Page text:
Lessons from Auschwitz Project 2019 | Newsletter
Each year the History department arranges for two Y12 girls to take part in the government-funded Lessons from Auschwitz Project, organised by the Holocaust Educational Trust. Here this year’s participants, Esther Humphries and Isobel Ducille, reflect on their experiences. They will be carrying out follow-up work in school in the coming weeks.
It is so fitting that my hair smelt of smoke upon my return from Auschwitz, a world once ‘shrouded in a clinging grey mist’ that smelt ‘sickly, fatty’ and ‘cloying’. What I saw and learnt hangs about me too but it is so much harder to absorb. I can hardly believe that I walked where Nazis and SS men once walked to work, and where mothers and children walked to their deaths. I can’t believe that I stood in the very place where thousands stood before me as they died in the gas chambers. I struggle to believe that each of the hundreds of jugs, glasses and prosthetics belonged to an individual, but this is the most important lesson: behind the overwhelming numbers are people who had stories of their own that were taken from them. By remembering the people who died in the camps, we give them back their humanity and their dignity, and reverse what the Nazis set out to do: the dehumanization and removal of a whole population.
It is the photos that the SS had used to record the identities of inmates upon arrival at the camp that have stayed with me. They ordered these photos to be destroyed when the camp was being liquidated, but the prisoners hid some in an act of bravery. These headshots helped me to connect with the individuals across time as I looked at the mixture of frightened and brave faces. Some stared back at me and others looked into the distance, their eyes wide and their mouths set as if they knew they were facing death. Similar photos of children show tears barely hidden, their heads roughly shorn. It was these photos that communicated to me that sense of fear that once lived in this place, fighting against a flame of defiance.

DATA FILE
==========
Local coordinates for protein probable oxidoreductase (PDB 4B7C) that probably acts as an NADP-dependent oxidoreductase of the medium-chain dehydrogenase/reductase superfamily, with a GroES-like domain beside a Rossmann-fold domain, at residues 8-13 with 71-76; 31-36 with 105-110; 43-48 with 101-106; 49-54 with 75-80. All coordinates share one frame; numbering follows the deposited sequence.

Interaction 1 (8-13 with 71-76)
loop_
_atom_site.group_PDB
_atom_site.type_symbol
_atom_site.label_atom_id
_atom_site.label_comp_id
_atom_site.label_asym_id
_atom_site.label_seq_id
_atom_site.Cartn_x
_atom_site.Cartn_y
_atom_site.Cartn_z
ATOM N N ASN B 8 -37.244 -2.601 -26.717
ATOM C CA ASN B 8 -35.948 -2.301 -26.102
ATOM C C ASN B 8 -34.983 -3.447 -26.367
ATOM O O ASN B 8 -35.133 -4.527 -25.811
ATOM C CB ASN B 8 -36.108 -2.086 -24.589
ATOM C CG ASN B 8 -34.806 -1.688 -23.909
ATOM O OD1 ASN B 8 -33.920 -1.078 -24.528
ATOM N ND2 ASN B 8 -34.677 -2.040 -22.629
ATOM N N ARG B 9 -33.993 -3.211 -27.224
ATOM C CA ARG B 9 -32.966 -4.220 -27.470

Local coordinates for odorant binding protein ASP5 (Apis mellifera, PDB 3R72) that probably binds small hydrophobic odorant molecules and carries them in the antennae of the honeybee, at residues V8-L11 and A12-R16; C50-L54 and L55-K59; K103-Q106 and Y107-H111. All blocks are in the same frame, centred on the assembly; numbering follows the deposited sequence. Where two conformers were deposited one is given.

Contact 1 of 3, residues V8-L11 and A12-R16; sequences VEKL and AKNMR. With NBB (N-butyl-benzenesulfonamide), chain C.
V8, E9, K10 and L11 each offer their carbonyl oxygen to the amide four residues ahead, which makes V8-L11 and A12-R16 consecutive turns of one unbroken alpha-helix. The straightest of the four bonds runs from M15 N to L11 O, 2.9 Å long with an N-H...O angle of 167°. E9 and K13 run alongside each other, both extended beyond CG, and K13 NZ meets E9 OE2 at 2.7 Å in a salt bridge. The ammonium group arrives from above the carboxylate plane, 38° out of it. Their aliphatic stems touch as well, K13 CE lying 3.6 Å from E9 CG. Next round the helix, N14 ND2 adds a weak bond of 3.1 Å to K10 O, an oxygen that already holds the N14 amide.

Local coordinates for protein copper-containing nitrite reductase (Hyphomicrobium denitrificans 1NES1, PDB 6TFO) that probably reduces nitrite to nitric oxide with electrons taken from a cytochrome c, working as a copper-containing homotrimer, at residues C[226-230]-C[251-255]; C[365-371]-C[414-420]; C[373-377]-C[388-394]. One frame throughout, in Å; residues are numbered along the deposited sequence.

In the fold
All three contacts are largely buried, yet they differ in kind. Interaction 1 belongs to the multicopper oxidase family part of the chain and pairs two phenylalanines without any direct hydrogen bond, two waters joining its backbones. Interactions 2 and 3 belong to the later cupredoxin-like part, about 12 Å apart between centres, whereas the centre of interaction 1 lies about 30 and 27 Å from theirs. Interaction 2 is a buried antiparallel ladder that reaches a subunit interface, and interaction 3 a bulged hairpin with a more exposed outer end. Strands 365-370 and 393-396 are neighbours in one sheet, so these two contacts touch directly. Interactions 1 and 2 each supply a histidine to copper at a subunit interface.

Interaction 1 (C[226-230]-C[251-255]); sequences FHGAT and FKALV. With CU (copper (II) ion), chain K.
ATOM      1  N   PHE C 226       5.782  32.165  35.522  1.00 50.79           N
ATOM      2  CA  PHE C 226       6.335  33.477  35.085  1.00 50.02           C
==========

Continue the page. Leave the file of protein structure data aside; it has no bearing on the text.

These people’s bravery amidst the fear amazes me, and I feel honoured to have gone to their place of death. I was so lucky to be able to choose to enter Auschwitz with the knowledge that I would leave again later that day. We are so lucky to be able to live without fear, to have the freedom to believe and the space to love. We mustn’t forget, instead we will remember.
However, the trip to Auschwitz was only one part of our journey on the Lessons from Auschwitz programme. Attending a seminar before the trip allowed us to gain a deeper understanding of Jewish life in Europe with a focus on pre-war Jewish communities. Understanding that all victims of the Holocaust were individuals who led ordinary lives was a key focus of this. Although nothing could really prepare us for seeing a place like Auschwitz, this seminar opened the discussion that was key to us processing what we would see and consider how it fits into our world today. By continuing this discussion at the follow-up seminar we moved towards looking at how the past can actively influence our future and what we can do to ensure that remembrance can be used for positive change. Now in the process of developing our follow-up project, the trip to Auschwitz reminds us of the importance of never forgetting and has been an experience that will certainly never leave us.
At the start of our first seminar we were challenged with the quote ‘We learn from history that we do not learn from history’ and, in a world which is full of tragedy and destruction, it is often hard to argue against this. Our trip to Auschwitz and the Lessons from Auschwitz programme has given us the chance to change this and to not allow history to simply be forgotten.